Helping build the Arizona Trail

By Merle Parmer

Answers to “10 Questions”

1. I have been involved with the Arizona Trail since February 1997, actively until January 2007, when I started having a sequence of bad luck with health problems.  Since the beginning of 2007, I have been semi-retired as I have been physically unable to do the trail work.  I have done a few miscellaneous activities, and have kept my membership in the Arizona Trail Association active.  For the first 10 years, I spent many hours helping to build tread in many areas, design and build switchbacks, do GPS mapping in major parts of the trail, help design and flag much of the proposed trail, and help train new volunteers in trail building techniques.   I  have avoided becoming active as a segment steward or other administrative chores so that I could be free to travel up and down the state to participate in a variety of events in the out-of-doors.

2. I do not remember what brought my attention to the Arizona Trail in late 1976, but I do remember that my earliest participation was attending the annual meeting on February 1, 1977.  The invitation to join in helping to build what was a fascinating trail project was irresistible, so I  signed up then and there, and have been grateful for the opportunity ever since.  It looked like an ideal way to occupy my time and energy since  I was just retiring from the vocation I had enjoyed for many years.

3. In my many trips and contacts, I have had scores of comments from trail builders, hikers, thru-hikers, bikers and equestrians expressing appreciation and thanks for having such a wonderful trail to travel on through all the magnificent scenery of Arizona. In addition to those directly affected, there have been many people benefitting from the presence of the trail providing access for outdoor activities and recreation.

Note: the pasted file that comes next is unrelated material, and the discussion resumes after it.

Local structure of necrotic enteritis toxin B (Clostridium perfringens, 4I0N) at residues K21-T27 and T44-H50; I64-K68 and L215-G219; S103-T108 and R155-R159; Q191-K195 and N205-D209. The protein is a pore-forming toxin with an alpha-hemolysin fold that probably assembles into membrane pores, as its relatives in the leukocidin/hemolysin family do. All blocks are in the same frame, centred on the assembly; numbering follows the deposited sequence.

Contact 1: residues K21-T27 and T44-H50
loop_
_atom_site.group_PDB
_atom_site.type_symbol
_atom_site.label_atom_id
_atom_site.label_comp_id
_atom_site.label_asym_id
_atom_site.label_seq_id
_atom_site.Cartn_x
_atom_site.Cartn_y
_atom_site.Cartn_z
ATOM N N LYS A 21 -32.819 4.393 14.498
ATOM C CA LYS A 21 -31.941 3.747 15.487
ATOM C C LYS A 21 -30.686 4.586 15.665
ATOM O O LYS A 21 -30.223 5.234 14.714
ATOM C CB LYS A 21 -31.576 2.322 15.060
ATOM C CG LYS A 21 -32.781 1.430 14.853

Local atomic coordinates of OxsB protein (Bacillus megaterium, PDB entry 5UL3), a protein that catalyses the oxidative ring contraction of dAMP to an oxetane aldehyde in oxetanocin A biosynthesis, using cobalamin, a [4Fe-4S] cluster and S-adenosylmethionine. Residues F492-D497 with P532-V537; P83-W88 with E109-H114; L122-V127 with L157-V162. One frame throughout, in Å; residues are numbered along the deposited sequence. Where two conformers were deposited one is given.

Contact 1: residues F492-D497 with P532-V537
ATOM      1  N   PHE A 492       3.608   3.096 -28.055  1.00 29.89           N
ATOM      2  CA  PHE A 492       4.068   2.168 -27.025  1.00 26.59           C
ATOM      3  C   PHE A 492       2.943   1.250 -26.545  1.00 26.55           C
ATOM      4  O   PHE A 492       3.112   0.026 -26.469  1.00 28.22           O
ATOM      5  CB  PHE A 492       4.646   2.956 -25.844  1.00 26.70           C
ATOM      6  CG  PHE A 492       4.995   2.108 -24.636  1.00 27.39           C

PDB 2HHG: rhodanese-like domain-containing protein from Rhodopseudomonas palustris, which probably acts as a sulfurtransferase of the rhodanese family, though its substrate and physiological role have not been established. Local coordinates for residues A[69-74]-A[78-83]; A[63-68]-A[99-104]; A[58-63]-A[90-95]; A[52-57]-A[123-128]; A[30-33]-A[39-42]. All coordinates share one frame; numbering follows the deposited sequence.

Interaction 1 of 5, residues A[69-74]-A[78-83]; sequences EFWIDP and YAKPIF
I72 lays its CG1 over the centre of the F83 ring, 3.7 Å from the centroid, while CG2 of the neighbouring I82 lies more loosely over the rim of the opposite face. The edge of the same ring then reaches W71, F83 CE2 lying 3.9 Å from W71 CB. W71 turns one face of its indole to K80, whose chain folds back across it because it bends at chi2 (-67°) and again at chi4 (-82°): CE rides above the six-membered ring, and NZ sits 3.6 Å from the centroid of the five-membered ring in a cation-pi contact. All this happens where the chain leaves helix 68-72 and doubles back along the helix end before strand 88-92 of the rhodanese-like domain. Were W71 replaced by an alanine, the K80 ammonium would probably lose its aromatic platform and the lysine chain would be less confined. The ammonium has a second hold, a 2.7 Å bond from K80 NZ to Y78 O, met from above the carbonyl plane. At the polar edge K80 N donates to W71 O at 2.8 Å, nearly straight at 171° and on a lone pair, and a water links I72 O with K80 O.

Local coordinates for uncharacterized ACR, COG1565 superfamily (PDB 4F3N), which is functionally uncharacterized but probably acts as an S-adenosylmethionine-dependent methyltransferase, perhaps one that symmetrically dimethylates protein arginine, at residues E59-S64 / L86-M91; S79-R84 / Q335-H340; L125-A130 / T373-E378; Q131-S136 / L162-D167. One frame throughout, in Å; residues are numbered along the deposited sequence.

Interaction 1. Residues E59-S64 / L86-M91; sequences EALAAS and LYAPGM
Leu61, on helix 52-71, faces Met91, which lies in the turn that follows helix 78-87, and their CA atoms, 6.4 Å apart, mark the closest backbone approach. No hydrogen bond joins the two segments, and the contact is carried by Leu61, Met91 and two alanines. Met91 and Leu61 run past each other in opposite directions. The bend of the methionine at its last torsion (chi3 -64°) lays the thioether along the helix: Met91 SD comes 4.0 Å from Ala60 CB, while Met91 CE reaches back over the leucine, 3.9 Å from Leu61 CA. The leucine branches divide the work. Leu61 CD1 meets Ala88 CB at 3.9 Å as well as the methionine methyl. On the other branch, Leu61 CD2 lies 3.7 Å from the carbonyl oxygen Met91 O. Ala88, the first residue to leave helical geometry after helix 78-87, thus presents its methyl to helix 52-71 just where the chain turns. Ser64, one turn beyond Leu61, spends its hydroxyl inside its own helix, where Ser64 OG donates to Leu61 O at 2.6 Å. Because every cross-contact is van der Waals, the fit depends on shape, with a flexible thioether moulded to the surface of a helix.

4. I have been involved for all of the reasons mentioned above.

5. A particularly memorable activity was GPS mapping the Ripsey Segment over the Tortilla Mountains with Helen Hill (who is no longer with us). The scenery is spectacular, and the company was particularly pleasant.

6. TheNational Scenic Trail status recently awarded is richly deserved as I have noted several times in these notes.  There are certainly alternate routes that could have been selected, but the early designers and builders used commendable insight and foresight in the way the trail was laid out from the beginning.

7. The Arizona Trail is a work in progress – there will always be improvements and redesigns needed. Even if the trail is finally built to everyone’s satisfaction, weather and trail use will make continual maintenance necessary.

8, 9, 10 – the book    ???


My first event in early 1997 was a trail-training workshop conducted by Michael Baker at a campground beside Roosevelt Lake – the first of many classes and training sessions I have enjoyed over the past 15 years.  Since then I have worked with a number of volunteers and trail partners who have succeeded in teaching me how to build trail on many sections of the Trail in the many segments of Arizona in the variety of terrain from Parker Canyon Lake to the trailhead at the Utah border.  I have greatly enjoyed being able to get into much of the Arizona country for hiking, camping and trail building, and appreciate the guidance I have received from so many fine people, such as Jan Hancock,  Larry Snead, Michael Baker, Tom Folks, Tom Coulson, Chuck Horner, Cindy Peck, Dave Hicks, Dave Babcock, Carl Babcock, Carl Golnik, Anna Phender, Mike Carr,

The first sequence of trail-building events that  I helped with was in the Buckskin Mountain passage with BLM ranger Tom Folks and segment steward Michael Baker, starting on May 2, 1997.  I spent a number of weekends over several years traveling up to Winter Road for these work events.  Most of this segment of trail was new tread starting at Winter Road and heading north over Buckskin Mountain and down from the plateau( on switchbacks that I helped Tom lay out and flag) to the trailhead at the Utah border, across from the very scenic Coyote Buttes at the north end of the Paria Plateau.  Happily, the drive north from Flagstaff on 89, 89A and House Rock Valley Road never became boring or dull, so I never tired of the travel.  And the scenery on and around Buckskin Mountain was always marvelous.